Sundance Film Festival selects two Australian films for competition
By Brendan Swift
The Sundance Film Festival has selected two Australian films for its 2011 competition line-up: feature Mad Bastards and documentary Shut Up Little Man! An Audio Misadventure.
Indigenous feature Mad Bastards will have its international premiere in the World Cinema Dramatic Competition – the same category which Australia’s Animal Kingdom won in 2010.
Writer-director Brendan Fletcher, who is currently finishing the upcoming six-part ABC series Judith Lucy’s Spiritual Journey, said he was excited by the news. “Things really couldn’t be better,” he said.
The film, one of only 13 films selected for the program, was developed over many years by Fletcher working with non-actors, who play characters based on their real lives, and features the music of the Pigram Brothers and Alex Lloyd.
Mad Bastards will have its premiere at the Sydney Festival on January 18 next year before its international premiere at Sundance later that month. The film will be released in Australia in May 2011 by Transmission Films.
Australian feature documentary Shut Up Little Man! An Audio Misadventure is the second film selected and will have its world premiere as part of the Sundance World Cinema Documentary Competition.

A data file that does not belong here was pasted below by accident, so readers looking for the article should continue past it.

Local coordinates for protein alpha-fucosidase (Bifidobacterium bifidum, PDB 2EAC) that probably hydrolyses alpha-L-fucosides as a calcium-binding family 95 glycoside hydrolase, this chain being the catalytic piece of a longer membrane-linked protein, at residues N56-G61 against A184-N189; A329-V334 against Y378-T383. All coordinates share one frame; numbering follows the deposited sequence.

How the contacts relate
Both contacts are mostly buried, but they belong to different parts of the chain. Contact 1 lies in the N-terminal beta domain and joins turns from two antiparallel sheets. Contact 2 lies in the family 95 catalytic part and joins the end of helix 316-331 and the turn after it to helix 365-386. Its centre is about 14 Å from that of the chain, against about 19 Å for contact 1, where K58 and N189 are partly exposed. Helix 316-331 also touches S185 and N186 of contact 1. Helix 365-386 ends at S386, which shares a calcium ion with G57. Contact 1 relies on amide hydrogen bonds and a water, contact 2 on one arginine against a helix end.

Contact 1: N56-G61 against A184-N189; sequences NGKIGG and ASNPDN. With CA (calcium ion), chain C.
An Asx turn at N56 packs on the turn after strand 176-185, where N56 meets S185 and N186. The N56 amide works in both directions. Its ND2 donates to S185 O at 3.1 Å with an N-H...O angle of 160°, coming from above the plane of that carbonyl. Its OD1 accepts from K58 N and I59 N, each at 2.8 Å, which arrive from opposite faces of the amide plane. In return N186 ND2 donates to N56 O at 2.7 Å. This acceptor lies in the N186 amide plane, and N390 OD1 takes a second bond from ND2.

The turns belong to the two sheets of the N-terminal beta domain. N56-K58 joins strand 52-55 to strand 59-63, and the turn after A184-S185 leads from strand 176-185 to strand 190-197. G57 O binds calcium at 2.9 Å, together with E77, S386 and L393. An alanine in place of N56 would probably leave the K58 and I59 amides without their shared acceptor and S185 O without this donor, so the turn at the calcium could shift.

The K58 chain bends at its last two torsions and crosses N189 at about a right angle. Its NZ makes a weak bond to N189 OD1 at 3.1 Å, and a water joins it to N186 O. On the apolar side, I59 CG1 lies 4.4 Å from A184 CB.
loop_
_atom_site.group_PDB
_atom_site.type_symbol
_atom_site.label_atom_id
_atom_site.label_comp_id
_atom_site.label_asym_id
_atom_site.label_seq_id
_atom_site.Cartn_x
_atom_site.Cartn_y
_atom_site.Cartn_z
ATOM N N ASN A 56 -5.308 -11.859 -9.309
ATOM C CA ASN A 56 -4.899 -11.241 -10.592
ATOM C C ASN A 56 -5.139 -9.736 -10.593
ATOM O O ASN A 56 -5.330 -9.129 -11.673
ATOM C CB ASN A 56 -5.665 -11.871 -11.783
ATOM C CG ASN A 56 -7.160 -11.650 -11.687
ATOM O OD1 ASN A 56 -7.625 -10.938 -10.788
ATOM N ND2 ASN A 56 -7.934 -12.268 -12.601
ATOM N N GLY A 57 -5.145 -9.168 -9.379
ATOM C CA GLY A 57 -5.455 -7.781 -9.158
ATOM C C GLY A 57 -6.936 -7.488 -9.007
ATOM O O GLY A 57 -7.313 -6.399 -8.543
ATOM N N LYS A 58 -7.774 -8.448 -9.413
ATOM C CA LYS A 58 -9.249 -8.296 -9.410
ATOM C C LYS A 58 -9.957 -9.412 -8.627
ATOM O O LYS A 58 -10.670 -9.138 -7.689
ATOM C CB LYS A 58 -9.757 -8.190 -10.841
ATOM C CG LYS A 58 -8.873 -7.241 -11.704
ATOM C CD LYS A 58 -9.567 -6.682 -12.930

The project is the first feature to come out of the South Australian Film Corporation’s (SAFC) low-budget FilmLab initiative and also received funding from the Adelaide Film Festival Investment Fund.
Shut Up Little Man! is a feature documentary that tells the story of two Gen-X slackers who, in '80s San Francisco, secretly recorded conversations of their two elderly drunk neighbours – a flamboyant gay man and a raging homophobe.
"We are gobsmacked by the news and are excited by the opportunities this presents," said the film’s writer-director Matthew Bate in a statement.
The $4.2 million FilmLab initiative was launched by SAFC chief executive Richard Harris, with Stephen Cleary as a key consultant to the project, and initially selected four teams to produce a low budget feature film with a cash budget of up to $350,000.
"FilmLab is such a unique program but it has been something of a leap of faith for all of us, so it is incredibly gratifying to have the first film greenlit from the program, get this recognition," Harris said in a statement. "It’s amazing what can happen when you decide to genuinely back talent."
Several other FilmLab projects are continuing to be developed including 52 Tuesdays, which is also being produced by the same team behind Shut Up Little Man!, and Ashlee Page's (The Kiss) first feature film, which is expected to go into production in 2011.
Screen Australia’s head of marketing Kathleen Drumm said it’s great to see Australian filmmakers recognised again at Sundance. The festival received a record 3800 submissions for 2011.
“Selection for the festival is a major achievement, which will springboard these films and the talent behind them into the international market,” she said in a statement.
Sundance will reveal its international short film competition selection on December 7.